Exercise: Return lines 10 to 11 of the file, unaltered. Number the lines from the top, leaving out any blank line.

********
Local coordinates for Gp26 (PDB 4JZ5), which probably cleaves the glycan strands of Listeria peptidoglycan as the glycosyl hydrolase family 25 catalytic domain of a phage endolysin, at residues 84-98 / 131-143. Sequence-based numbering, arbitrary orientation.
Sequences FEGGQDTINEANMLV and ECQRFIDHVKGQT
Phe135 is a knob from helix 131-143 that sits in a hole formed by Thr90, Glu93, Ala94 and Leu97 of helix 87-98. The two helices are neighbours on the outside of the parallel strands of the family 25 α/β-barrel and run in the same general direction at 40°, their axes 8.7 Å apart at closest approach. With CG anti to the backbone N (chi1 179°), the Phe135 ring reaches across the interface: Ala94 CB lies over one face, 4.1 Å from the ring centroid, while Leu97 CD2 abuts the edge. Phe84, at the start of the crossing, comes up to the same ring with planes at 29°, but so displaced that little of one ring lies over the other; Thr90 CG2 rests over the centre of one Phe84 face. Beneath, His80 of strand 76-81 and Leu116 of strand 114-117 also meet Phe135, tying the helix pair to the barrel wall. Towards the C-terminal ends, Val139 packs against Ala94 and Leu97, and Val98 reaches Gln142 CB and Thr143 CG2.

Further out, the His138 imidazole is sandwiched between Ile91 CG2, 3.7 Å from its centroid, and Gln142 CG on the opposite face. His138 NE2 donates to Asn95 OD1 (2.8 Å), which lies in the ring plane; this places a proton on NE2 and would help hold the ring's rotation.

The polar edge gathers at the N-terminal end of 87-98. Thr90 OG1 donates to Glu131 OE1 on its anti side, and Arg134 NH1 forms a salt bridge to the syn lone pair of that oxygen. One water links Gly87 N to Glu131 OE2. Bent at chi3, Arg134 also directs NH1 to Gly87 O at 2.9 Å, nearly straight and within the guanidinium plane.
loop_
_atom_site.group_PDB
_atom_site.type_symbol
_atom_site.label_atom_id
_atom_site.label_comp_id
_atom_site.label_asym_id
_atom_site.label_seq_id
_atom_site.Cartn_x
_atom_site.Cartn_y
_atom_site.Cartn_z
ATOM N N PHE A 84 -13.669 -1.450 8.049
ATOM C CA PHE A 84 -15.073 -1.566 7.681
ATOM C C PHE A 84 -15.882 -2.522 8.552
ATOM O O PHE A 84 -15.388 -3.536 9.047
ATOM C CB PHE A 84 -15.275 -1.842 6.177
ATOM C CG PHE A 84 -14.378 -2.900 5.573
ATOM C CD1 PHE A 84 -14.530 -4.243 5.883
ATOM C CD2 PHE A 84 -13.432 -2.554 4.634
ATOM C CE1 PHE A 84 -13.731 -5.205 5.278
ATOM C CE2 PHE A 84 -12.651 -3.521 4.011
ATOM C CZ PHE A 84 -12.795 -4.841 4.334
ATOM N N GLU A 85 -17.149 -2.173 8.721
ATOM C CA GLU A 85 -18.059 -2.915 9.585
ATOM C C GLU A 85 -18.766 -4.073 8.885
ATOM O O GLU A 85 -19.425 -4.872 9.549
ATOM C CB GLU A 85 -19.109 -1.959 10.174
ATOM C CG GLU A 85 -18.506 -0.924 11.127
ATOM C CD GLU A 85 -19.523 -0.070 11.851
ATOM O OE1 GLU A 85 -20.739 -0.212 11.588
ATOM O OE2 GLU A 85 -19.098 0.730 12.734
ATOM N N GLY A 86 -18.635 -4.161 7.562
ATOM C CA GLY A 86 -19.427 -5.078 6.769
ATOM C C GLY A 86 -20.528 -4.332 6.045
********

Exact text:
_atom_site.label_comp_id
_atom_site.label_asym_id